Some of us should see 2 trillion-fold improvement in about 40+ years at 2X per year; or by 2075 at 2X every 18 months.
    Barring the occurrence of any variety of manmade and natural disasters, of course.

  • by Anonymous Coward on Thursday March 08, 2012 @04:14PM (#39292677)


    Many SNES games were 75-80 dollars.

  • by thesandtiger (819476) on Thursday March 08, 2012 @04:23PM (#39292823)

    A gaming rig that can more than handle medium settings of any modern game shouldn't cost you more than $1000 to build, and almost certainly wouldn't be getting used JUST for gaming by anyone who is budget conscious.

    The rig I currently game (and do a lot of work and other personal computing use) on was just over $1000 when I set it up 2 years ago and I can play modern games at medium settings no problem, and have decent frame rates.

    It came with:
    - i7 860 @ 2.8GHz
    - 8GB RAM
    - ATI Radeon 5850
    - Win 7 64
    - Running 2 displays at 1920x1080

    I added:
    - 8GB more RAM (I do a lot of work via virtualization - I highly doubt any games I'm playing even use the base 8 that I had originally). $200 when I got it - and though I wrote it off, I'll add it to my "gaming" cost
    - 64 GB Intel SSD that I install games I'm actively playing on; $90 on Newegg when I got it.

    I'll use this system for 2 more years before replacing it and turning it into a server, but let's pretend I'll throw it in the garbage, so it comes out to $325/year invested.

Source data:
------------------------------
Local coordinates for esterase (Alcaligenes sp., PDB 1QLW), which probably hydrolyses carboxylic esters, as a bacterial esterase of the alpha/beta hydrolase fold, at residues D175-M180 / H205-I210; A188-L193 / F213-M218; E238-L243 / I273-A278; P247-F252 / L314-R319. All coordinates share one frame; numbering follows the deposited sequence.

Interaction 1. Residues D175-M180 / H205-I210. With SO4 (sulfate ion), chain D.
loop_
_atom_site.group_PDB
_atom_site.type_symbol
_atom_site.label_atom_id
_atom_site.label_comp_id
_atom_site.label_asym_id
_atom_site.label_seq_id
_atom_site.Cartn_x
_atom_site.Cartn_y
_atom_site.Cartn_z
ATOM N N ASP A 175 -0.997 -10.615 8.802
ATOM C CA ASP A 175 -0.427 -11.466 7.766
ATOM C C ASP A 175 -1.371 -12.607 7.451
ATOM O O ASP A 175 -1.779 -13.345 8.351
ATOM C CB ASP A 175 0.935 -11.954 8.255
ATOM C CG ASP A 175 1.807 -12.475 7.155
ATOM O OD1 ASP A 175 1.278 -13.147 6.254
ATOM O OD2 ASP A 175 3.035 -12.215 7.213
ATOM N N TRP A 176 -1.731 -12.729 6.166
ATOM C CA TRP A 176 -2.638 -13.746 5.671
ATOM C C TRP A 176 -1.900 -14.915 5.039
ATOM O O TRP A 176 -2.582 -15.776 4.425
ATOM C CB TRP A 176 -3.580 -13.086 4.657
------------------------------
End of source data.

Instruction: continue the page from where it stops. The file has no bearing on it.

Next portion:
I won't even try to pro-rate the cost due to work I do with it or personal, non-gaming use, so let's pretend that my gaming hardware costs me $325 a year with no other benefits.

    If you're saying that a $325/year investment in multi-purpose hardware is too much, but dropping $60 at a shot to play modern games is cheap, you have very, very weird budgeting.

    And I'm assuming I'm right on the $60 price because that's the price of the bleeding edge games that I'm assuming you imagine require insanely expensive hardware to run (but that I'm quite capable of playing on my rig)

    Or maybe your machines cost sub $500 to put together, in which case, yeah, you're not going to be having a very fluid gaming experience.

  • Re:Rasterization (Score:4, Informative)

    by Rockoon (1252108) on Thursday March 08, 2012 @04:51PM (#39293207)

    Because raytracing uses so much less computing resources? Or, because you don't really know what it is?